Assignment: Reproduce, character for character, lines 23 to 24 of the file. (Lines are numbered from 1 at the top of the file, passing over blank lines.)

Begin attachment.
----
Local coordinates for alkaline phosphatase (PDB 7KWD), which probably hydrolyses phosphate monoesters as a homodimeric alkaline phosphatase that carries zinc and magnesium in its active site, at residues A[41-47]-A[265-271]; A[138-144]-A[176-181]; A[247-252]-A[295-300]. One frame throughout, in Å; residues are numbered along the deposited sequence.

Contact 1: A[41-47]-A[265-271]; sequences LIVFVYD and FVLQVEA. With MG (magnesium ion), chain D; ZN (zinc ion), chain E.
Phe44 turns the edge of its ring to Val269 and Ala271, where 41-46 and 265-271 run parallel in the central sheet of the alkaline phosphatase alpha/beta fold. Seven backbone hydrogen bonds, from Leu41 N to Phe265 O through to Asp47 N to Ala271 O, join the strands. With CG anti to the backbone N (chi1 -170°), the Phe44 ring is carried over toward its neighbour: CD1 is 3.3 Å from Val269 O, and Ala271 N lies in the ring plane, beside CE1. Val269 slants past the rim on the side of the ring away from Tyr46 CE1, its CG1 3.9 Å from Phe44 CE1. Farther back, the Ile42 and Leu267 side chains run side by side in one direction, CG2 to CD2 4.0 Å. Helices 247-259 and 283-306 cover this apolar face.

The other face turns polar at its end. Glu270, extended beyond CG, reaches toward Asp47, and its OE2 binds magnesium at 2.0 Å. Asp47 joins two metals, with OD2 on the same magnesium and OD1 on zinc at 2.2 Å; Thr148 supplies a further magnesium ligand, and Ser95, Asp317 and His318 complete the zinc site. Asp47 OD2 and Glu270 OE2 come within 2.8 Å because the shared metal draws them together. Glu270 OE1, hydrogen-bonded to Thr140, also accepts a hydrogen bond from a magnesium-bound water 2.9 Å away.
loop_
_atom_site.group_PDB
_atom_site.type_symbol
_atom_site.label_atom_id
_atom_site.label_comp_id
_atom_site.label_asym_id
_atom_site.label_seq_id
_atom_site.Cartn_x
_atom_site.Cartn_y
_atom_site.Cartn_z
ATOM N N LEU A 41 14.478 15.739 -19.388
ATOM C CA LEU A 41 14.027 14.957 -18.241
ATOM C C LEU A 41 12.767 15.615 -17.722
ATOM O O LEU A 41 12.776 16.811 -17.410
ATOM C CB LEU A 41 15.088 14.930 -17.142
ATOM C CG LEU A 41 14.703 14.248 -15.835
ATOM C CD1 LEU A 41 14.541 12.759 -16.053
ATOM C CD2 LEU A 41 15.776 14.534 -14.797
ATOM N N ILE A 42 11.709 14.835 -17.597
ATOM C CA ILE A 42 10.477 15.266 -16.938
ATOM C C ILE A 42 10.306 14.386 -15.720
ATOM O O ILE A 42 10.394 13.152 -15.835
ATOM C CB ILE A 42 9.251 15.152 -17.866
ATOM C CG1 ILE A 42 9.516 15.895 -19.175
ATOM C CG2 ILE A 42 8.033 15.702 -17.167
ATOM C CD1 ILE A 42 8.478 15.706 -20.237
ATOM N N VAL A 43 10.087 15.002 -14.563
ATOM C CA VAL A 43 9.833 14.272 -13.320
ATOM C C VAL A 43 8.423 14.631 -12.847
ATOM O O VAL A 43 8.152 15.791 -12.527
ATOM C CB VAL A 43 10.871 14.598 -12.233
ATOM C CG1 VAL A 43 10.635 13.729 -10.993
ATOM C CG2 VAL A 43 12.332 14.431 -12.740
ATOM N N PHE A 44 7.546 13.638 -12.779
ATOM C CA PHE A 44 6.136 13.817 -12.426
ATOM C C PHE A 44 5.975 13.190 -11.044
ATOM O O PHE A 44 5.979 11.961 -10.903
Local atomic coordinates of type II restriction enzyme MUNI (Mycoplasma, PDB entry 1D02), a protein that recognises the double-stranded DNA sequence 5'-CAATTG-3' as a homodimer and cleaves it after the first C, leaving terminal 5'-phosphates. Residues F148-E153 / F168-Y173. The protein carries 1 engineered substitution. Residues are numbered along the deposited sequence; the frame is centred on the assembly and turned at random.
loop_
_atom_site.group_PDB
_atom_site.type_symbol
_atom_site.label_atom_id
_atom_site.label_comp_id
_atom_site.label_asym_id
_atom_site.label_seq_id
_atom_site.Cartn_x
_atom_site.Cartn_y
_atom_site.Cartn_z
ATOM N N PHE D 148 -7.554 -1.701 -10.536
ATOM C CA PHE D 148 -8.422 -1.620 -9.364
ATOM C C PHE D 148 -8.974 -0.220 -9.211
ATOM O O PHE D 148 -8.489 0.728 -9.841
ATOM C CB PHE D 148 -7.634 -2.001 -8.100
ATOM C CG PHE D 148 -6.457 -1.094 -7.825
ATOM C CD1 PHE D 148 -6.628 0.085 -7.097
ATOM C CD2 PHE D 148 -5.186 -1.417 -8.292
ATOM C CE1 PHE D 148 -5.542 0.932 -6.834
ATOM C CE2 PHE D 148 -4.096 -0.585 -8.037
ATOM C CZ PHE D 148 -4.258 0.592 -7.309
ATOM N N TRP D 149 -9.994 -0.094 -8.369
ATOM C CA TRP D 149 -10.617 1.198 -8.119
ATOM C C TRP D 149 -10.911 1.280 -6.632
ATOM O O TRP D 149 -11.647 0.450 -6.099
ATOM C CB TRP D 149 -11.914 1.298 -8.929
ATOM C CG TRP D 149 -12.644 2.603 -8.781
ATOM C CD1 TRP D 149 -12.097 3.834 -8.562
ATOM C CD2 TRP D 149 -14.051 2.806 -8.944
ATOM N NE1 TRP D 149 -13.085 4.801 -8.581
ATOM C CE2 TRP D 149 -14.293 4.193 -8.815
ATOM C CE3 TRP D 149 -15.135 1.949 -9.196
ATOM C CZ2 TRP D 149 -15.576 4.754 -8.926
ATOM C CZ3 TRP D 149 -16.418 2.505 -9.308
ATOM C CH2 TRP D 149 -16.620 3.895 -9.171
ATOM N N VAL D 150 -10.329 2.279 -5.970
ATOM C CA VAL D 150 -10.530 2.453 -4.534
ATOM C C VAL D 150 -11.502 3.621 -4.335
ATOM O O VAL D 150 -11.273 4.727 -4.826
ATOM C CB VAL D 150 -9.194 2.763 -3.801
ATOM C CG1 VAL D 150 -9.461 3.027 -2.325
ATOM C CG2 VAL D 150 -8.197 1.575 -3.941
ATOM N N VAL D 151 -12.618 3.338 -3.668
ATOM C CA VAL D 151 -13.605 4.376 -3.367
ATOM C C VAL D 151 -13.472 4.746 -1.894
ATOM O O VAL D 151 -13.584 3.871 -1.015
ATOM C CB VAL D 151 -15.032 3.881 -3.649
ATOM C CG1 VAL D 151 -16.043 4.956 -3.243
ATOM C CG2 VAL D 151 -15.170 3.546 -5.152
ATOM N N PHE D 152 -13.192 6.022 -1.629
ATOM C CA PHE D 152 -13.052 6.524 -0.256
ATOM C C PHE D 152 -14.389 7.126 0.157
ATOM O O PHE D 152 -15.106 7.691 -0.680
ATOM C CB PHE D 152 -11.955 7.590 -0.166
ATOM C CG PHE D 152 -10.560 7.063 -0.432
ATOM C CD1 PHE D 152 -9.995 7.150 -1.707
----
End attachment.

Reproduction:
ATOM N N ILE A 42 11.709 14.835 -17.597
ATOM C CA ILE A 42 10.477 15.266 -16.938